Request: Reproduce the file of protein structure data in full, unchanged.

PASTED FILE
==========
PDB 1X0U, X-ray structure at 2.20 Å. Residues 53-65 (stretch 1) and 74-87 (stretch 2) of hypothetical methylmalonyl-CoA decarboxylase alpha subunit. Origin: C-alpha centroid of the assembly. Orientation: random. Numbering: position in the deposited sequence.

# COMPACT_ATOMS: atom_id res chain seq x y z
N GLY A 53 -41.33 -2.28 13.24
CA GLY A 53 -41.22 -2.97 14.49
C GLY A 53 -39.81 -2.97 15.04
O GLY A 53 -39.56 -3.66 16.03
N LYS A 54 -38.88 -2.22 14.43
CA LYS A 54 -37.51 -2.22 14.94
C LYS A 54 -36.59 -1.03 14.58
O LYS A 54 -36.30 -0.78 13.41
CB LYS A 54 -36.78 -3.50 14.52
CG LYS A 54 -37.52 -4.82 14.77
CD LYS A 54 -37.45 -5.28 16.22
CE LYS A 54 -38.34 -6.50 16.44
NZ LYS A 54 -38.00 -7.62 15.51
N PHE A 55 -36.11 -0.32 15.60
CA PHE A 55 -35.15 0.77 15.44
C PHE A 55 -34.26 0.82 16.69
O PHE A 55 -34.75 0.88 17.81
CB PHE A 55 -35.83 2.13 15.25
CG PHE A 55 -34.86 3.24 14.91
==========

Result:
PDB 1X0U, X-ray structure at 2.20 Å. Residues 53-65 (stretch 1) and 74-87 (stretch 2) of hypothetical methylmalonyl-CoA decarboxylase alpha subunit. Origin: C-alpha centroid of the assembly. Orientation: random. Numbering: position in the deposited sequence.

# COMPACT_ATOMS: atom_id res chain seq x y z
N GLY A 53 -41.33 -2.28 13.24
CA GLY A 53 -41.22 -2.97 14.49
C GLY A 53 -39.81 -2.97 15.04
O GLY A 53 -39.56 -3.66 16.03
N LYS A 54 -38.88 -2.22 14.43
CA LYS A 54 -37.51 -2.22 14.94
C LYS A 54 -36.59 -1.03 14.58
O LYS A 54 -36.30 -0.78 13.41
CB LYS A 54 -36.78 -3.50 14.52
CG LYS A 54 -37.52 -4.82 14.77
CD LYS A 54 -37.45 -5.28 16.22
CE LYS A 54 -38.34 -6.50 16.44
NZ LYS A 54 -38.00 -7.62 15.51
N PHE A 55 -36.11 -0.32 15.60
CA PHE A 55 -35.15 0.77 15.44
C PHE A 55 -34.26 0.82 16.69
O PHE A 55 -34.75 0.88 17.81
CB PHE A 55 -35.83 2.13 15.25
CG PHE A 55 -34.86 3.24 14.91